A Well-Lit Path: A Blog from Westtown School

Say Yes to Change with Radical Acceptance

Posted by Maria Alonso on April 22, 2020

ewc_WesttownFall201520152594In March of 2000, I was in Washington, D.C. and overheard a colleague speaking about a Buddhist psychologist named Tara Brach who would be speaking that evening at an after-dinner event. Instantly hooked by the Buddhist-psychologist combo, I decided to attend. Within minutes, I was mesmerized by this small, soft-spoken, gentle woman whose quiet, melodic voice and light green compassionate eyes immediately sent me into a highly relaxed state. In her talk on radical acceptance, she spoke about the idea of moving towards what upsets us rather than moving away from it (with the use of denial, distraction, or otherwise). In fact, she recommended a most revolutionary idea which came to her as she was speaking to us (talk about being present in the moment and how creativity springs forth). Dr. Brach instructed us: “Invite your fear to tea.” I have practiced this approach and have taught this to so many patients over the years and it is a game changer! You may wonder, How can I apply this to our current situation?  The script can sound something like:  “Hello, Coronavirus, would you like to come to my porch and discuss some items over tea?  Perhaps we can chat about what’s been going on in the world. Where you are going with this, because I am scared, disoriented, sad, and weary and after all, I do have a life to get back to.o, scratch that, reset...I have to accept you are here and that I need to make some adjustments and changes in my life, so that I can then see a new way forward with possibilities that can ground me and center me back into life again.”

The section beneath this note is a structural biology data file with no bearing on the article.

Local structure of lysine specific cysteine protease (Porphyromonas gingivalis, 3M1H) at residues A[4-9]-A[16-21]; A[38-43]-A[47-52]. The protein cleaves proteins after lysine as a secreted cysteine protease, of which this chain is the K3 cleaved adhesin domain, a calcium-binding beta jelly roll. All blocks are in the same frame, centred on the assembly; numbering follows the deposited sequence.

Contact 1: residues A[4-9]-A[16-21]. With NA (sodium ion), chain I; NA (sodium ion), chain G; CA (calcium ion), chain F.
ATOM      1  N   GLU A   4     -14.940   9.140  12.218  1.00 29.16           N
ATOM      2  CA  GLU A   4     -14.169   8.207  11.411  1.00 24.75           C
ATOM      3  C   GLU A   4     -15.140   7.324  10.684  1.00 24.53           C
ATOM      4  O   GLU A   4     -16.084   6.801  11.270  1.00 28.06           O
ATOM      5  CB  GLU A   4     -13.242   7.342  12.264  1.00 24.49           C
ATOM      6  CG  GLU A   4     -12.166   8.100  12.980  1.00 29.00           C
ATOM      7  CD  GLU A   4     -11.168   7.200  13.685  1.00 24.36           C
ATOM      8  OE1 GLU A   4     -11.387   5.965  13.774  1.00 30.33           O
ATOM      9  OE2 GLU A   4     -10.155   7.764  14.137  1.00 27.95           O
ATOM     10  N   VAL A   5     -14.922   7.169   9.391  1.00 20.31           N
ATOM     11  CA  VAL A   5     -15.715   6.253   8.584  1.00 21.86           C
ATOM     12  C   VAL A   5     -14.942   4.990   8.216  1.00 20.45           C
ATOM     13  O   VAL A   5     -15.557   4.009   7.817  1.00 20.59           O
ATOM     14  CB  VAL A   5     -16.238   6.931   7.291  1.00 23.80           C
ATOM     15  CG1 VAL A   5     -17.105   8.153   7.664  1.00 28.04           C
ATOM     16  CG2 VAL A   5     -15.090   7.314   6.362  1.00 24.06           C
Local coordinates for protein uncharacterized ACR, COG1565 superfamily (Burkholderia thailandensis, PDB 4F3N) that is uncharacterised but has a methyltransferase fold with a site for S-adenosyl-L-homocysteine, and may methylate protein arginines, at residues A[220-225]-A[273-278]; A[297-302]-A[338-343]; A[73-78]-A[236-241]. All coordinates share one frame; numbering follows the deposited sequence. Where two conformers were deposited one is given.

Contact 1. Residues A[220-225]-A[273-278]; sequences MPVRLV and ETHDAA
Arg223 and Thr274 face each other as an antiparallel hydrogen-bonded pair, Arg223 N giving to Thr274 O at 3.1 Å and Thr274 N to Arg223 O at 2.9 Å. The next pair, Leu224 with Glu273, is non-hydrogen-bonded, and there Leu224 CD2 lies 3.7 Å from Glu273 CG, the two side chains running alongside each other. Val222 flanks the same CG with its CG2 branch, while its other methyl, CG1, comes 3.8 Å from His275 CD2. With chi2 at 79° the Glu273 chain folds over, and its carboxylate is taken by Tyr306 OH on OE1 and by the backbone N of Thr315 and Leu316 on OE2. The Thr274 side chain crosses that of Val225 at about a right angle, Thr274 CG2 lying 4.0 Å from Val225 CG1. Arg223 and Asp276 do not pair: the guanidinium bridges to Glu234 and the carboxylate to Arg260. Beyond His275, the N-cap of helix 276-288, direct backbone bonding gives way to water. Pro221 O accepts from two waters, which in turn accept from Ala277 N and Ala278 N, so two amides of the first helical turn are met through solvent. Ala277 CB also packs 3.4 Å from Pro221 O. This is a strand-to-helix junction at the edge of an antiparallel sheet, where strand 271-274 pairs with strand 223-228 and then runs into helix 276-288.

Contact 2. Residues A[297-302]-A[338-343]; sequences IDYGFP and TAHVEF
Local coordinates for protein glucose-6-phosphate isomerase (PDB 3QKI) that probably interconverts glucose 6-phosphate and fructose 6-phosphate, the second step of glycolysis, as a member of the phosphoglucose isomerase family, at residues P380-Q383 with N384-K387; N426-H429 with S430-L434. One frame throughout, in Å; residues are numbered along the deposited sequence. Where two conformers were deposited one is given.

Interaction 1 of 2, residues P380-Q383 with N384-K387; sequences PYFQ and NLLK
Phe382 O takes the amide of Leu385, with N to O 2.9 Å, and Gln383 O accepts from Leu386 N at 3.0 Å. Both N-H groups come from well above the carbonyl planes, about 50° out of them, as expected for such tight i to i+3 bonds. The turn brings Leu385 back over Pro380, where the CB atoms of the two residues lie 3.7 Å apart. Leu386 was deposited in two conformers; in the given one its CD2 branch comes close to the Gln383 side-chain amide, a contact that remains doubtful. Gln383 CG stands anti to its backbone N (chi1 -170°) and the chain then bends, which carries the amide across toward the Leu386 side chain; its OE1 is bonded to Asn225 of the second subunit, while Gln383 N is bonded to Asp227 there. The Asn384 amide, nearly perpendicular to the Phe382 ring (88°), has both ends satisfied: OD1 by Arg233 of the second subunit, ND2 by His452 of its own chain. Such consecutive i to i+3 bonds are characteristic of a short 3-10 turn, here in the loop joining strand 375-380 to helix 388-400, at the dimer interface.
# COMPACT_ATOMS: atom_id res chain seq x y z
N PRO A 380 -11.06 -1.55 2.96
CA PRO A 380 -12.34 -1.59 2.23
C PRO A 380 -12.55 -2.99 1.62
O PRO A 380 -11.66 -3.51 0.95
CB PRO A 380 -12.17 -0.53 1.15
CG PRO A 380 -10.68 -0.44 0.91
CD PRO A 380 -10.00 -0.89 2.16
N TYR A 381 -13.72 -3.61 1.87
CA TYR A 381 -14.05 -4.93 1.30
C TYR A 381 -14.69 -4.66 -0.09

In the face of crisis, the mind has a way of reacting that limits our perspective and intensifies our fears and pain. In these moments, we tend to either look back and drown in regrets or we suddenly have telepathic powers that primarily forecast worse-case scenarios. In the latter example, we are wiped out by tsunami-level thoughts that lead to, well, nowhere. Instead of drowning in the past or being wiped out into an illusory future, stay present in acceptance of what is, by saying to ourselves: “I accept the changes that come with the present reality. In fact, I say yes to this change.”  This approach and position can help us feel more in control and less helpless. While we can’t stop what is changing, we can see it, speak to it, and practice the art of creating new possibilities, even in the most dire of situations. This means that I am willing to look at whatever arises, especially when it stirs sadness, disappointment, or loss in me.  

The Coronavirus pandemic has single handedly brought our world to a screeching halt and in doing so, into a state of crisis that has given birth to fears of the unknown. Our life is changing, and that can make us feel out of control and helpless. Although we can't stop the cycles of change, we can learn to see change as a messenger-friend rather than a crippling-foe. When we listen to the messenger and welcome it, we are operating with presence and agency. This in turn allows us to practice the art of searching for and seeing possibilities in the most devastating situations. It also means we are willing to take a deep look into whatever arises, even if it is a sense of disappointment or loss. As the Sufi poet Rumi describes, "Every need brings in what's needed. Pain bears its cure like a child."